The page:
*There will be spoilers.*
So, I’m an Assistant Professor of Film at Hollins University now, in Roanoke, VA. Did I mention?
That probably warrants a post all its own, and I’m getting to it, but new jobs are pretty hectic! Even so, I wanted to post this thought quickly before the first presidential debate in almost an hour.
In class today, I showed Orson Welles’ 1958 Touch of Evil, a film I first watched in college over ten years ago. At the time, I was struck by the dramatic, low-key lighting and the ridiculous premise that Charlton Heston was cast as Mexican. (In fact, for half the movie, I wondered why his character was trying to pass as Mexican and why everyone believed him.)
But for me and for many audiences, the most distinctive moment of Touch of Evil is that long opening shot that seamlessly takes us across the US-Mexico border. Growing up in the Northeast, I never thought much about that border, being a white girl from the Northeast, but now more than ever, I realize how large it looms in America’s public imagination as a space of danger and volatility: a place that needs a wall.
Orson Welles would have had a field day with someone like Donald Trump — just look what he did to William Randolph Hearst, for crying out loud! — and from the grave, it seems, he mocks Trump’s border policy… or is it more of a border catch-phrase?… in Touch of Evil.
In numerous ways, Touch of Evil might and should make a contemporary viewer uncomfortable. It plays into upsetting stereotypes about the Mexican criminal underworld and the menace that these sinister brown youths pose to a lily-white maiden Janet Leigh, an actress whose characters never have any luck picking the right motel. The *good* Mexican, the one whose moral compass is as straight as his shot, is played by Charlton Heston in brown-face.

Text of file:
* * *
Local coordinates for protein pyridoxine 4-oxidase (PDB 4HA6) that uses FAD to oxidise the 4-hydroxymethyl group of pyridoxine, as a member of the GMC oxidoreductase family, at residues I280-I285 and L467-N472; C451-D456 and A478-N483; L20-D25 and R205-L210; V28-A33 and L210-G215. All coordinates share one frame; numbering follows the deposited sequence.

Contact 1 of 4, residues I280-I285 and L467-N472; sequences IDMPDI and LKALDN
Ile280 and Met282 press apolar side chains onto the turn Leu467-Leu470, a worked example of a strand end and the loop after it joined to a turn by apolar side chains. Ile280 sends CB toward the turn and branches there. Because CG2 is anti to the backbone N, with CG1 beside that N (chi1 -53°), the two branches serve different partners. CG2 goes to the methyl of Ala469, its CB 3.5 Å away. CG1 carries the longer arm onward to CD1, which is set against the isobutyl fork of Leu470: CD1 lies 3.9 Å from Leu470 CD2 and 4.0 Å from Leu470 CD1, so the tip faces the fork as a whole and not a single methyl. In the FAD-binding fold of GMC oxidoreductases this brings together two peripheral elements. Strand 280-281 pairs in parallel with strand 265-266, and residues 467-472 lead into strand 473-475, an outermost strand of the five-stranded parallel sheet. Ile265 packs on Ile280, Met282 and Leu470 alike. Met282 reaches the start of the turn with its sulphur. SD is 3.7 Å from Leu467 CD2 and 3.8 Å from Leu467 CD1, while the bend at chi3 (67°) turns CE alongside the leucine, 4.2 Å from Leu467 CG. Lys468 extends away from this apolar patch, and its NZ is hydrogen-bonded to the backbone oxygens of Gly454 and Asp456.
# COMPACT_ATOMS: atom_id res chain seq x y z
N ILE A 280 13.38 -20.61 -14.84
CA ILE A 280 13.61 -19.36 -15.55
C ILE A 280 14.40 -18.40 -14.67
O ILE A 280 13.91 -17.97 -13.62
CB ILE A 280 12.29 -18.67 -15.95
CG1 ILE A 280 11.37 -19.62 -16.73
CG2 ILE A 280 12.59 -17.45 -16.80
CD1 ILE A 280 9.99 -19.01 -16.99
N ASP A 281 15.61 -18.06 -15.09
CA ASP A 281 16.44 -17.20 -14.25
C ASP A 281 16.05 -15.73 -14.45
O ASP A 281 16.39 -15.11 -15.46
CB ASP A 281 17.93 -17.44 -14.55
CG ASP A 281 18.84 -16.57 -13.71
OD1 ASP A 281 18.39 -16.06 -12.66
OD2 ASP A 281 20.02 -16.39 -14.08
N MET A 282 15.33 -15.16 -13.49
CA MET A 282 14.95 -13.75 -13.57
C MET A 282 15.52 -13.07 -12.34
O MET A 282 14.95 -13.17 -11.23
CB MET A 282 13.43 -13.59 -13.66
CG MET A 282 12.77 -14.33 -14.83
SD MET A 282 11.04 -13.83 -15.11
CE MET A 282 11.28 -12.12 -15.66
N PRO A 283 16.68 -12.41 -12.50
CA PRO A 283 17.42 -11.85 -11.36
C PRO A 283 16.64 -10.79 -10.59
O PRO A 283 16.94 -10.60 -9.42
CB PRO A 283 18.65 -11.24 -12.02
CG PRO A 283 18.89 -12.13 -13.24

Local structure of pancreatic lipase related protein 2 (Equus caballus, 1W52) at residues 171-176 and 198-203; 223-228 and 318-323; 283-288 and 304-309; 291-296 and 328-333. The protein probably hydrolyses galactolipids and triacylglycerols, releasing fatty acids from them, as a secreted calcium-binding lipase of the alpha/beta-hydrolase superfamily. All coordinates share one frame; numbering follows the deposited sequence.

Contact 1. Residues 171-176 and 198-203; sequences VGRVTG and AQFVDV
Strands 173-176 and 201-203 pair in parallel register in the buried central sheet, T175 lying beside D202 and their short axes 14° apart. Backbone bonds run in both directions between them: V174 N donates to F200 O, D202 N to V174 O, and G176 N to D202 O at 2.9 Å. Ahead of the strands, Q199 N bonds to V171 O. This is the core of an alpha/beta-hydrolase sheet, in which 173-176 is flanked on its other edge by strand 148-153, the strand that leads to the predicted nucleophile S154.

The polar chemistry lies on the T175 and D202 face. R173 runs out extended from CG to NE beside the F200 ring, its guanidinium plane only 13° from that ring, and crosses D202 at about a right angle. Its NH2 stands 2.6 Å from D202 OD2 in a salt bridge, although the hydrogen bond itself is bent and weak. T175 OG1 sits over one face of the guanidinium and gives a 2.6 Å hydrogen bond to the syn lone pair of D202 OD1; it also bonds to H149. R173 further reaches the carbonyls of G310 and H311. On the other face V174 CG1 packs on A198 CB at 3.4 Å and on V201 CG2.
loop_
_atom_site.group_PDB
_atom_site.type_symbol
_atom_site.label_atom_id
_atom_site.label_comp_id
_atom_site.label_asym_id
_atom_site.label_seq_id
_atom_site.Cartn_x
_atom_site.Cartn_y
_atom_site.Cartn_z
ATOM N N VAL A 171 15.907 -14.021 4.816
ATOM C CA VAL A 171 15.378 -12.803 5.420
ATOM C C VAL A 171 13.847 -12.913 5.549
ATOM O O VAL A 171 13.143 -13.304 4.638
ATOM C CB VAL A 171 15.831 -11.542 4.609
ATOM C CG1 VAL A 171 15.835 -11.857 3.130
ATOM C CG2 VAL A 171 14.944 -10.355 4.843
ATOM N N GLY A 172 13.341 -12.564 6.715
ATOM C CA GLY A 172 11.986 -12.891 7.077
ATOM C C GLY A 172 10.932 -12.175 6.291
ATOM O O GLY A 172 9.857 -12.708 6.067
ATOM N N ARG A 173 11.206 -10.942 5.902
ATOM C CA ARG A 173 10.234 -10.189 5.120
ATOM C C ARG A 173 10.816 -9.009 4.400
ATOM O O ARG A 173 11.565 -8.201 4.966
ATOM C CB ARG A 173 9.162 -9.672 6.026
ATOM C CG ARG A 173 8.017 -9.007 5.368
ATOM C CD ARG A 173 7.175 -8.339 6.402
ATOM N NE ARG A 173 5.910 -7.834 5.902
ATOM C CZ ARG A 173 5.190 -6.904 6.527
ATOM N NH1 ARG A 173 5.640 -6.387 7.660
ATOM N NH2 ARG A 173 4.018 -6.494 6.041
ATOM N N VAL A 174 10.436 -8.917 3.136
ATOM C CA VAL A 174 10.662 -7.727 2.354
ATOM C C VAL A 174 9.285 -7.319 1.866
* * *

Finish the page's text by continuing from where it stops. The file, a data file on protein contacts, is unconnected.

Even so, this film has an important and pressing lesson to teach: the long shot at the start of the film sets up an argument that the border between the US and Mexico can never fully be closed, and the rest of the film bears out this assertion. Whether it be romantic love or craven self-interest that connects individuals from both sides of the border, it is not only impossible to close off each nation but pointless too. The evil on the Mexican side is more than matched by the diabolical schemes of Detective Quinlan (Orson Welles), a lying racist tyrant favors his own “intuition” over facts and evidence,and is willing to say or do anything to accrue more power. He’s more than a touch evil, if you know what I’m saying, and I am afraid he is more than a touch familiar as well.
The film’s exploration of the US-Mexico border as artificial, ideologically-driven divide together with Vargas’ statement to Quinlan that “a policeman’s job is only easy in a police state,” make this incredibly significant and timely watch. With the rise of Trump, Elia Kazan’s 1957 A Face in the Crowd has gotten increased attention from critics, but Touch of Evil is a worthy companion piece for gaining more insight into this election cycle than what you will watch on cable news.